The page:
Study on Emergent Writing
In a one-year study of 123 kindergartners, Sulzby, Barnhart, and Hieshima (1989) examined the children's emergent writing. They found that "kindergarten children tend to use conventional or invented spelling to write short familiar words, and to branch out to less mature-appearing forms when asked to write sentences, and to branch out to even less mature-appearing forms when asked to write stories or other pieces of connected discourse" (p. 3).
At the beginning of the school year, the kindergarten children tended to use scribbling and other low-level writing forms (such as drawing, random letter strings, and writing-like scribble). Surprisingly, the researchers found that as the year progressed, the children continued to use low-level writing forms. Few children were actually using invented spelling by the year's end.
Yet the appearance of the writing itself was found to be deceiving. Although the children continued to use scribble throughout the year for many writing tasks, the way they reread their stories showed literacy growth. As the year progressed, the complexity of children's rereadings from their writing increased. Sulzby, Barnhart, and Hieshima (1989) note, "The forms of rereading from emergent forms of writing were found to parallel the emergent ways that children read from favorite storybooks (Sulzby, 1985a) to a greater degree than we had expected" (p. 17).
Sulzby, Barnhart, and Hieshima (1989) also note that children's first use of invented spelling is not a clear indicator that a "shift to alphabetic reasoning and conventional reading" has occurred (p. 17). They point out that children who used invented spelling did not begin rereading their writing according to the letter patterns used in invented spellings until a later point in time.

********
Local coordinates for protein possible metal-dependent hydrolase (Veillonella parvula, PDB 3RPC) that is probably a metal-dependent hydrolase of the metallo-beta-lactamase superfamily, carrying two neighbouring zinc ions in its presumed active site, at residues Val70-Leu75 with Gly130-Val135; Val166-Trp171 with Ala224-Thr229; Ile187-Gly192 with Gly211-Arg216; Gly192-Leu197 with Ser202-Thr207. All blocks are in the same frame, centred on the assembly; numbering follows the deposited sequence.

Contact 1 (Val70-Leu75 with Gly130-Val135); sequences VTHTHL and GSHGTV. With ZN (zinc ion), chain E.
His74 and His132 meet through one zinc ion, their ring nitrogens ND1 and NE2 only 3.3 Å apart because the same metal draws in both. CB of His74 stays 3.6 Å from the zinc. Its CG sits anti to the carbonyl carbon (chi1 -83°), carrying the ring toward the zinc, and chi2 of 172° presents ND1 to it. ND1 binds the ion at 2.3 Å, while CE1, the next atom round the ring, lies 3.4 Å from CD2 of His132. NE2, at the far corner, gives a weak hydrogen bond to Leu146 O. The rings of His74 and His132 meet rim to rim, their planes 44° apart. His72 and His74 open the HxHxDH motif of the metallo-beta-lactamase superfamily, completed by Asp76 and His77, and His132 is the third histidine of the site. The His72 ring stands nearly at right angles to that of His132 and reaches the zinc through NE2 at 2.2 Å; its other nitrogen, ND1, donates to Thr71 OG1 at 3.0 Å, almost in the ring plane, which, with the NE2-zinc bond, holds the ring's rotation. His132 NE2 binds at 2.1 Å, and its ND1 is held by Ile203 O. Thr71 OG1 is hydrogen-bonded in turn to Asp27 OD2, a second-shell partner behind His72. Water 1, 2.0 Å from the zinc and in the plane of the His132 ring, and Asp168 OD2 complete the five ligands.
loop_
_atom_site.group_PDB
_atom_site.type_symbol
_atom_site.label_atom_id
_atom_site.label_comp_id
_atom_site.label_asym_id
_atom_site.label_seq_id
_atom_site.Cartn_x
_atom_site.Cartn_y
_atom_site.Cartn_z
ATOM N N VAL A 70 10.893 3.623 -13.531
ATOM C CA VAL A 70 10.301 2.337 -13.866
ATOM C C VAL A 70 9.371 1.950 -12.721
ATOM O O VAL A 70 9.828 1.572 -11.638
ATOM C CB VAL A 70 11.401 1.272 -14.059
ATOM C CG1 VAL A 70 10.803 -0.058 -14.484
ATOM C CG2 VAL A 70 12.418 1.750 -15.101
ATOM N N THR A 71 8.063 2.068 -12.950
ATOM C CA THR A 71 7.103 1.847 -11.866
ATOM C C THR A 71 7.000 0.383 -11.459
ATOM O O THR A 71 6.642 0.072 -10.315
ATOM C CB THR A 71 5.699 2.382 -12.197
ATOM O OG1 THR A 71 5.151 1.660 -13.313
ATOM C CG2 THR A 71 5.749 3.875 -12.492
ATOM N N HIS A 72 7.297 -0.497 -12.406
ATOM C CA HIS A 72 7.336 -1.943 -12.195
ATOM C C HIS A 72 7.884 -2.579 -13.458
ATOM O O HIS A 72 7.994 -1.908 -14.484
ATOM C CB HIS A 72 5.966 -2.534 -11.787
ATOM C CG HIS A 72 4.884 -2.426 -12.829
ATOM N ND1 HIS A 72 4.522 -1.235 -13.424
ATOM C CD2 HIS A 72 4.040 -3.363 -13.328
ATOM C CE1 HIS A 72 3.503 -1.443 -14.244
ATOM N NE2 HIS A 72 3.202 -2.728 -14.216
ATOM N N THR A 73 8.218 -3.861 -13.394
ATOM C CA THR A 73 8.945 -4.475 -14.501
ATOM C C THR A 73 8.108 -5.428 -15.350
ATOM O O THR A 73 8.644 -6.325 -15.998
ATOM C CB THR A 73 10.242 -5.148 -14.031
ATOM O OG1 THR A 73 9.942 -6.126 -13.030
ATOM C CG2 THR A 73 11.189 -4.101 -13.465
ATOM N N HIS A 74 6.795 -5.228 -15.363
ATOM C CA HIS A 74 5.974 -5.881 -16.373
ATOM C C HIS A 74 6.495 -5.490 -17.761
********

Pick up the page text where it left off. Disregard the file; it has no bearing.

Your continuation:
Based on their findings, Sulzby, Barnhart, and Hieshima (1989) make some suggestions for classroom teachers. First, teachers should not expect that most of their kindergarten children will use invented spelling in connected discourse, especially early in the year. Second, the appearance of invented spelling is not necessarily the turning point in a child's writing development. Third, teachers should not expect that children who use invented spelling will be able to read from it in a conventional way immediately. Finally, children who write using low-level writing forms may actually be quite advanced in their literacy development.
Although invented spelling is not necessarily a turning point in a child's writing development, it nevertheless is a very powerful accomplishment. It helps develop children's phonemic awareness and enables them to write freely (Richgels, 1995).
For further information on emergent writing, refer to Dyson (1984, 1985, 1991).